Elizabeth Stride was another street prostitute in her early forties, but unlike the first two victims, she was not known to have a drinking problem. At the age of twenty-three, she started the life of a prostitute and gave birth to a stillborn baby. She was also admitted twice into the hospital for venereal diseases. At the age of twenty-seven she married John Thomas Stride and had two children with him. In 1878, when the steamer Princess Alice sunk off of Woolrich, Elizabeth claimed her husband and two children had tragically died in the catastrophe, however, research by Dr. Baxter-Phillips revealed that John Thomas Stride had actually died in Bromley in 1884, a few years after their marriage had broken up. His research revealed no evidence of their two children. On the night of Stride's death, in Mitre Square, no more than a ten-minute walk from the scene of her murder, the body of Catherine Eddows was found. At 1:45 A.M., police officer Edward Watkins was walking his routine route when he saw a woman lying on her back.
Her body had been ripped open," Like a pig in the market," as officer Watkins colorfully put it (Geary, p.26). The officer had passed through the square just fifteen minutes earlier, and at that time all seemed quiet and well. Minutes after the body was found, Dr. George Esquire arrived on the scene from a nearby surgery to examine the body. City police surgeon Dr. Frederick Brown accompanied him. They discovered that her throat had been opened with one deep slash, and her face had several small cuts and nips with a long diagonal slash that severed the tip of her nose and a piece of her right ear. Her body had been completely ripped up the middle. As with Annie Chapman, her internal organs had been completely scooped out and placed over her right shoulder. Both doctors agreed that by the look of it, the disembowelment had been done in a hurry, but there were no signs of a struggle.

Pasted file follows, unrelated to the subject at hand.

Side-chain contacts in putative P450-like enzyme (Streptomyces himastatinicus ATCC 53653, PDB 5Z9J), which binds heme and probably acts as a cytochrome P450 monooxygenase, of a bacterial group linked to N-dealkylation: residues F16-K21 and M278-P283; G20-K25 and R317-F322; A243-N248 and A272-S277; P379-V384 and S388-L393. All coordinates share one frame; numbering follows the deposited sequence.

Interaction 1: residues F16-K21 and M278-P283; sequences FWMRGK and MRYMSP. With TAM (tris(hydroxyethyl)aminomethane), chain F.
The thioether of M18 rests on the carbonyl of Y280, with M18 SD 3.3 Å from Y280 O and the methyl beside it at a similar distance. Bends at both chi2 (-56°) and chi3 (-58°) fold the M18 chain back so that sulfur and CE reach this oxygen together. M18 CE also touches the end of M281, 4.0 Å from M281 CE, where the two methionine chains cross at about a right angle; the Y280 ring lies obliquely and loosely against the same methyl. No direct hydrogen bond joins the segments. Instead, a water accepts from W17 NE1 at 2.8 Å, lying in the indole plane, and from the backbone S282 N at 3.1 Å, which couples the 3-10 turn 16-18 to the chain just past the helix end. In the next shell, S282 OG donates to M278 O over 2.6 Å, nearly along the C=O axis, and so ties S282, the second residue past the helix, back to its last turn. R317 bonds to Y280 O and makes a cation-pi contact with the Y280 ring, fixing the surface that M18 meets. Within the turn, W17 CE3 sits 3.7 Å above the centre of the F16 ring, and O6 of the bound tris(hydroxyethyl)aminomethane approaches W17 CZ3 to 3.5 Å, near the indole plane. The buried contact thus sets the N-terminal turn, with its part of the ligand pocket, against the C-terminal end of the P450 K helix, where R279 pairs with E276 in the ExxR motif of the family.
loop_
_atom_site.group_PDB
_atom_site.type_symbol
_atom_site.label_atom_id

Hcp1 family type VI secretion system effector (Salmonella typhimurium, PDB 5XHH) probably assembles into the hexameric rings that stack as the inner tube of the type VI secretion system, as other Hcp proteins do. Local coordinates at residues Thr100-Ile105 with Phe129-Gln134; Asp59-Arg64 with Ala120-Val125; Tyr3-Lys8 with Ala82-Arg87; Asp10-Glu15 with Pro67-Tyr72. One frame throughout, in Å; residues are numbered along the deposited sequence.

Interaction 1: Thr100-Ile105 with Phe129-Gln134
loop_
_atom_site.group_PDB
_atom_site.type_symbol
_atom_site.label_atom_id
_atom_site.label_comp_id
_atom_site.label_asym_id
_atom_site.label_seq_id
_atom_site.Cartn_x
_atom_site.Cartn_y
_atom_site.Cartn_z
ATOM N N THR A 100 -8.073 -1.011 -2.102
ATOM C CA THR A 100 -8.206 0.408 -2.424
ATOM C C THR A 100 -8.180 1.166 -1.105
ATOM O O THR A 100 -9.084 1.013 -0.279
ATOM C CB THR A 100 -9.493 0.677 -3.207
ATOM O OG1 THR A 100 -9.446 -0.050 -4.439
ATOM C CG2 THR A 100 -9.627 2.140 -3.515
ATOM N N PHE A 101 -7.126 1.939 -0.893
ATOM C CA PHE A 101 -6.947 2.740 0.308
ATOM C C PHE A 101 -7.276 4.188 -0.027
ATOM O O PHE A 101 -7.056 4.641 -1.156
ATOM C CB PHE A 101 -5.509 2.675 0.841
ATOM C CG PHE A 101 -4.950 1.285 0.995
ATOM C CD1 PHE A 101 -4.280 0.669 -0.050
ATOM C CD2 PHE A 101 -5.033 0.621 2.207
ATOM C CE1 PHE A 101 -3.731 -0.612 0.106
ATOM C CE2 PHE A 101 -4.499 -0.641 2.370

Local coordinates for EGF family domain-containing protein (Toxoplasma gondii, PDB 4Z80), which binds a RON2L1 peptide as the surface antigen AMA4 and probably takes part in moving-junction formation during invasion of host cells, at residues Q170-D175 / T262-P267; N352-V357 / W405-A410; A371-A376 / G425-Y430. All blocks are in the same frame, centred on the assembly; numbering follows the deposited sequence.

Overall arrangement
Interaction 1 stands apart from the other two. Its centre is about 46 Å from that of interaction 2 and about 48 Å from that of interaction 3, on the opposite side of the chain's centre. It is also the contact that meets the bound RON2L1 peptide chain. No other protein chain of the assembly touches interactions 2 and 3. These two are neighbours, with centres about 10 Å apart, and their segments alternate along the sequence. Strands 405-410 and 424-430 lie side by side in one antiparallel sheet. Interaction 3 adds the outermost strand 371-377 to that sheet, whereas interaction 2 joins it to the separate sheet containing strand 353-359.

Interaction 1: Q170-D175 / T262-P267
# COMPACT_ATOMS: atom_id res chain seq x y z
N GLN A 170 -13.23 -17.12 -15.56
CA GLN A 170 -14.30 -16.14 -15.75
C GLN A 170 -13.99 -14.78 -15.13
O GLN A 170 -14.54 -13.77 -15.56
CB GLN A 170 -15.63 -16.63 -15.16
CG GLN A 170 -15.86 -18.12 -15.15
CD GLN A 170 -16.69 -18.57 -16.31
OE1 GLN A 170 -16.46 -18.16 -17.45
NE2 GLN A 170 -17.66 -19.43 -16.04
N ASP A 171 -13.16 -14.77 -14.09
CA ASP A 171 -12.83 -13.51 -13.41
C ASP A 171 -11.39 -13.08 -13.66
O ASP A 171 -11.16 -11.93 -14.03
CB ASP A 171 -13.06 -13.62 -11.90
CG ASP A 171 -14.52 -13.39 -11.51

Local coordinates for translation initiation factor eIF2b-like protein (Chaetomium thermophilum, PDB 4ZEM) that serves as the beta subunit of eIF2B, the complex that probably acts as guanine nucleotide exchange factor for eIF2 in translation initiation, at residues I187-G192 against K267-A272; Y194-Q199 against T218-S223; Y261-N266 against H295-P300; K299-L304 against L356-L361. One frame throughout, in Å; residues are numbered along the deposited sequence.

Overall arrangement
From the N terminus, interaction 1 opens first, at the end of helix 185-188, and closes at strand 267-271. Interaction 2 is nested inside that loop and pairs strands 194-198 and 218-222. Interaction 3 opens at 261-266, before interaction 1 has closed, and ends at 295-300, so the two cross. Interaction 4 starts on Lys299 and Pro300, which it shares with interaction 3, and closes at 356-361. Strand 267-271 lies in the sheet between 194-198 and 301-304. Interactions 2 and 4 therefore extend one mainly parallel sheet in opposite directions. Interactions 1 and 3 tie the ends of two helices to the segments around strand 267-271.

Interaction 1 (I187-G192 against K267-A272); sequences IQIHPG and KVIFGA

As with the previous victims, there was no spattering or spewing of blood, but instead just a large puddle of blood that had slowly collected under the body. That afternoon, Doctors Brown and Sequira performed the autopsy on the body, and found that her uterus and one of her kidneys were completely missing. This led to a theory that the murderer was actually just after women's organs to sell them on the black market and make a big profit. Catherine Eddows was an alcoholic in her early forties who made a living from prostitution. According to her friends, she claimed that she had married a man named Thomas Conway, and had three children (1 daughter, 2 sons). There were, however, no traces of their marriage found on registers. The two eventually separated, her daughter, Annie, saying that it was because of her mother's drunkenness and periodic absences, and her sister, Elizabeth Fisher, saying that it was because of Conway's drinking and violence. The two boys went to live with their father, and Annie went to live with Catherine. Annie would eventually marry Louis Phillips. She and her husband would frequently move around to avoid her mother.
The police last saw Catherine at 1:00 A.M., roughly forty-five minutes before her death. She was brought in to the police station after being found passed out in an alley at about 8:00 P.M. The police released her at 1:00 A.M. Witnesses claimed to have seen a man with a woman, who most certainly looked like the victim, standing in Mitre Square at 1:30 A.M. They described the man as about thirty years old, with a fair complexion and a light mustache. He wore a loose jacket and a "reddish-brown" handkerchief with a peaked cloth cap. He had the overall look of a sailor. The police investigated the whole morning under the supervision of Sir Henry Smith, the assistant city police commissioner. They were able to find a blood-smeared knife and blood-smeared clothing, which matched the fabric of the victim's skirt.